Religion and individualism

Douglas Rushkoff thoroughly investigates the self-indulgent role of individualism and choice as it is used to justify consumption and corporate control. Karen Armstrong in A History of God, explores the emergence of this through the eyes of religion. The following is about Sir Mohammed Iqbl (1877-1938) “who became for the Muslims of India what Ghandhi was for the Hindus” (emphasis mine):

From such Western philosophers as Nietzsche, Iqbal had imbibed the importance of individualism. The whole universe represented an Absolute from which was the highest form of individuation and which men had called “God.” In order to realize their own unique nature, all human beings must become more like God. That meant that each must become more individual, more creative and must express this creativity in action. The passivity and craven self-effacement (which Iqbal put down to Persian influence) of the Muslims of India must be laid aside. The Muslim principle of ijtihad (independent judgement) should encourage them to be receptive to new ideas: the Koran itself demanded constant revision and self-examination. Like al-Afghani and Abduh, Iqbal tried to show that the empirical attitude, which was key to progress, had originated in Islam and passed to the West via Muslim science and mathematics during the Middle Ages. Before the arrival of the great confessional religions during the Axial Age, the progress of humanity had been haphazard, dependent as it was upon gifted and inspired individuals. Muhammad’s prophecy was the culmination of these intuitive efforts and rendered any further revelation unnecessary. Henceforth people could rely on reason and science.

Unfortunately individualism had become a new form of idolatry in the West, since it was now an end in itself. People had forgotten that all true individuality derived from God. The genius of the individual could be used to dangerous affect if allowed absolutely free rein. The breed of Supermen who regarded themselves as Gods, as envisaged by Nietzsche, was a frightening prospect: people needed the challenge of a norm that transcended the whims and notions of the moment. It was the mission of Islam to uphold the nature of true individualism against the Western corruption of the ideal. They had their Sufi ideal of the Perfect Man, the end of creation and the purpose of its existence. Unlike the Superman who saw himself as supreme and despised the rabble, the Perfect Man was characterized by his total receptivity to the Absolute and would carry the masses along with him.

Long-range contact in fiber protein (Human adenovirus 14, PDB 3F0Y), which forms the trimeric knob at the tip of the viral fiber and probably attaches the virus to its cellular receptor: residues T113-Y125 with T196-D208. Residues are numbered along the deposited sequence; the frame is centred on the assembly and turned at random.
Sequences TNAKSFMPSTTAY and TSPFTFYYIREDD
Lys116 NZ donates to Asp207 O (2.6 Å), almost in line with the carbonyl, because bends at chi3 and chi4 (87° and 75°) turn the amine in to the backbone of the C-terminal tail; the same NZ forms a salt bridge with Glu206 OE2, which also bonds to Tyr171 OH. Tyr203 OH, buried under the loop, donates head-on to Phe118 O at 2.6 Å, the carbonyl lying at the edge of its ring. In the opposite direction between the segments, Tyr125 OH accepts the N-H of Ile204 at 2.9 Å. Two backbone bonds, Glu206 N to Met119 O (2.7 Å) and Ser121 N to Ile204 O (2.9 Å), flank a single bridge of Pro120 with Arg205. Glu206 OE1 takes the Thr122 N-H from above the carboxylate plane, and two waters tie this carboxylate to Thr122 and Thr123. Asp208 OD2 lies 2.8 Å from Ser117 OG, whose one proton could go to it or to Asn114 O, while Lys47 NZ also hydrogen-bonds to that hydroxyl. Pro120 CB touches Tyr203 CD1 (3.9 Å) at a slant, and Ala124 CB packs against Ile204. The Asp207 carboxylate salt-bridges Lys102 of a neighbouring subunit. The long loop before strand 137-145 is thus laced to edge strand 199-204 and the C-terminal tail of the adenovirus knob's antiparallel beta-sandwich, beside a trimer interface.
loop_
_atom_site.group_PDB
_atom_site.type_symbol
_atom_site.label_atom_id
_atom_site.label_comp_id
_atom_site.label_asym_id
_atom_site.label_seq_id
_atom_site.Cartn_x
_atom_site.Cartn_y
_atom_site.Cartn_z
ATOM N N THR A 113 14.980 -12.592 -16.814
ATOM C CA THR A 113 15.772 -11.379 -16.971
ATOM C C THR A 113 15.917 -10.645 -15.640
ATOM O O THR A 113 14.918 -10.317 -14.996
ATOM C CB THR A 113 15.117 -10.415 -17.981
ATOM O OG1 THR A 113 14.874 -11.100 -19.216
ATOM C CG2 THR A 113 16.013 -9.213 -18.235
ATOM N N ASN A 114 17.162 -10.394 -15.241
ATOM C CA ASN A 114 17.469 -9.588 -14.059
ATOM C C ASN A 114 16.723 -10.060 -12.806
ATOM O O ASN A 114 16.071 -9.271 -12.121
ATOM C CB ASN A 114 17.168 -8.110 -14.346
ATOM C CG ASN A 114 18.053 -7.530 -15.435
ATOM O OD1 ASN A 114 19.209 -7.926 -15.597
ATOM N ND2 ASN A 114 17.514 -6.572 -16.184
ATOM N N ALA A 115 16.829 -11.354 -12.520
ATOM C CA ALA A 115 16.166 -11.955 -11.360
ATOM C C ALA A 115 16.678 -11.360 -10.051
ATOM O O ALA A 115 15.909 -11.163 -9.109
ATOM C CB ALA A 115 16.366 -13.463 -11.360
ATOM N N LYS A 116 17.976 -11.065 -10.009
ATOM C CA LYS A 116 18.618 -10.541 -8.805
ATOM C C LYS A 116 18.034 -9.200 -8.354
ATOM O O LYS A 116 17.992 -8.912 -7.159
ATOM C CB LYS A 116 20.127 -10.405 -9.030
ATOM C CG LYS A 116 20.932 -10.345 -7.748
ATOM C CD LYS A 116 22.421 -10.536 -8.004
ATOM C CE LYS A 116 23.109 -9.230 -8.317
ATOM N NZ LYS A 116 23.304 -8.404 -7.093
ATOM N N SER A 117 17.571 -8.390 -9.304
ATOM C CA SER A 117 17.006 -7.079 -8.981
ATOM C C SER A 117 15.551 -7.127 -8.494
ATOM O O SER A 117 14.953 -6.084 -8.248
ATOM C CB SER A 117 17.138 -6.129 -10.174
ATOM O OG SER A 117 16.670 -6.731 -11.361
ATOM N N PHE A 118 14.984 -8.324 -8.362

Good advice to live by

Douglas Rushkoff wraps up _Life, Inc. _with the clearest conception of “act local, think global” I’ve read (and usually seems to be misinterpreted).

Instead of fighting corporations with corporations of our own [like nonprofits–Ben], or working through corporations to reduce their negative impact on society, we’re better off reinventing ourselves as humans. We live on a terrain and in a dimension they can pollute but to which they will never belong. By working on this human-scaled landscape instead, we can create changes in our own lives and communities that stand a chance, in aggregate, of trickling up and changing how the big world operates as well.

We can’t look for those kinds of changes overnight. The grand expectations we have for ourselves and our achievements are really just the false promises of consumerism, brand culture and the politics of revolutionary change. This is the ideological heritage of the Renaissance, and what brought us into the cycle of utopian hopes and alienated cynicism we’re churning through today.

We’d each like to launch a national movement, create the website that teaches the world how to build community from the bottom up, develop the curriculum that saves public schools, or devise the clever anti-marketing media campaign that breaks the spell of advertising once and for all. But these ego trips are the artifacts of the strident individualism we were taught to embrace. The temptation to save the whole world—and get the credit—comes at the expense of steps we might better take to make our immediate world a more fruitful, engaging, sustainable, and satisfying place. A successful movement depends on getting attention from media and institutions that are dead set against recognizing our ability to create value ourselves, and for its own sake. The minute they find out what we’re up to, it’s their job to dash our hopes and return our attention to the false idols they’re selling us.